Last June 16, the Superior Court of Québec1 rendered a safeguard order in an injunction proceeding in favour of a health-care institution the purpose of which was to set conditions for the visits of the daughter of a user of the institution who was an incapable person lodged there, as well as her interactions with the user and the staff. In this case, the daughter was in profound disagreement with all of the decisions made by the persons with power of attorney over the person and property of the user, namely, her two other children, regarding the choice of her place of lodging and the care that was to be provided to her. During her daily visits, this person acted aggressively toward the care workers, going so far as to enter into the nurses’ station, placing herself in front of the door to prevent them from going out, yelling at them, and following them outside the institution. Also, she ignored the care plans set up by the institution’s multidisciplinary team for the user’s health and prevented the care from being adequately provided to her, jeopardizing her health and safety. Despite the attempts of the health-care institution’s management to reach an agreement with this person to set guidelines for her visits and ensure that she complied with precise rules of conduct (e.g.: not interfere with the care, not intimidate the employees), she did not change her behaviour. The situation became intolerable and unmanageable for the clinical staff and the managers involved. Given the circumstances, it became necessary for the health-care institution to file an application for a permanent injunction seeking a safeguard order due to the urgency of the situation. To decide on the application for a safeguard order, judge Lise Bergeron of the Superior Court had to weigh the visiting rights of the user’s child, the user’s right to receive care in a safe environment (s. 100 of the Act respecting health services and social services) and the employees’ right to work in an environment free from harassment (s. 81.19 of the Act respecting labour standards). In her analysis, judge Bergeron held that where a person’s visits are preventing a health-care institution from fulfilling the obligations imposed on it by law by placing a user in a risky situation and exposing its employees to harassment, the court is justified in considerably restricting the visiting rights of such person, imposing strict rules on them, and authorizing an institution to implement the necessary measures to ensure they are complied with. Consequently, judge Bergeron ordered the beneficiary’s daughter to: refrain from being within the property limits of the institution except for authorized visits to be held on Wednesdays from 1:00 p.m. to 3:00 p.m., under the supervision of a security guard; go to the nurses’ station upon her arrival for and departure after her authorized visits; abide by the care plan put in place by the institution for the patient; not interfere with the care provided to the patient; and not communicate with the institution’s employees, except in a situation requiring the urgent intervention of such a person. To prevent such a situation from becoming intolerable for the users and staff members, a health-care institution must take prompt action against a person who displays disruptive behaviour by implementing clear, justified and documented control measures while prioritizing the user’s rights. Centre intégré universitaire de santé et de services sociaux de la Capitale-Nationale (CIUSSS) c. J.D., 2016 QCCS 2858.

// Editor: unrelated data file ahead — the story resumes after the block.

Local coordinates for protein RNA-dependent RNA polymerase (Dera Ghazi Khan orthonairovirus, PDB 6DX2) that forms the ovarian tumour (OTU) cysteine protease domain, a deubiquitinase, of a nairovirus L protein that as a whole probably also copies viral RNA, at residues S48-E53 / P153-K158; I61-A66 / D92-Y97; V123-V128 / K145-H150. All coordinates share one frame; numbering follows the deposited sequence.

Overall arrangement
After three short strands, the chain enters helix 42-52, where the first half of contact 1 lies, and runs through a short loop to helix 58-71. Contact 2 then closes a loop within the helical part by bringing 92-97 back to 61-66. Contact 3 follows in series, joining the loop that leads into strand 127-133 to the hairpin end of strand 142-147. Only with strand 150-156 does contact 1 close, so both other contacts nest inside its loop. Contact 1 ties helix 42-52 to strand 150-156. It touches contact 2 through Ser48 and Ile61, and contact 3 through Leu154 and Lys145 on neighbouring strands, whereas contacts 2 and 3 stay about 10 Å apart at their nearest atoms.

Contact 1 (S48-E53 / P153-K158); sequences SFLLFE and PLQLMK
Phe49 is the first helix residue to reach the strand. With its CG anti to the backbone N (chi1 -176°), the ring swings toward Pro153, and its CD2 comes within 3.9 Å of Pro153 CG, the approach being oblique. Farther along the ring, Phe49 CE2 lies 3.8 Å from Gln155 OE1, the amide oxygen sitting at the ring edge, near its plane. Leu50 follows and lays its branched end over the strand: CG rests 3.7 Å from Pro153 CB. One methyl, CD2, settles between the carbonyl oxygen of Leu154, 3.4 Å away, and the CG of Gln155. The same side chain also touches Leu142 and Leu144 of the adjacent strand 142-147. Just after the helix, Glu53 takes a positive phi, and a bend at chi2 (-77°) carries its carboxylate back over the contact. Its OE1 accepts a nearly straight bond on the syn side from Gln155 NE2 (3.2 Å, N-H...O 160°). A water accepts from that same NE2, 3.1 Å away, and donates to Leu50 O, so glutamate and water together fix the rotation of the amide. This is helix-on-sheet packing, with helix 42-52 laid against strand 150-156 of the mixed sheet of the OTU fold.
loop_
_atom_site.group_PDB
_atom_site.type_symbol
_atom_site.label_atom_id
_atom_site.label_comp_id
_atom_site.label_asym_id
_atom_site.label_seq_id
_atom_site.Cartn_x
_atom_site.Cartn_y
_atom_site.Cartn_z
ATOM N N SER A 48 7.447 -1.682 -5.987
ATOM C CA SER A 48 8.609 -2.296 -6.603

On November 22 and 29, Charles Olivier Thibeault provided training to emergency call centre operators and dispatchers at the request of the Association des centres d’urgence du Québec (ACUQ). The seminar was entitled “Le rôle et les responsabilités des préposés des centres d’appels d’urgence” and Charles Olivier discussed the legislative and regulatory framework governing emergency call centres, and the different cases resulting in disciplinary measures imposed on operators/dispatchers or civil lawsuits against emergency call centres.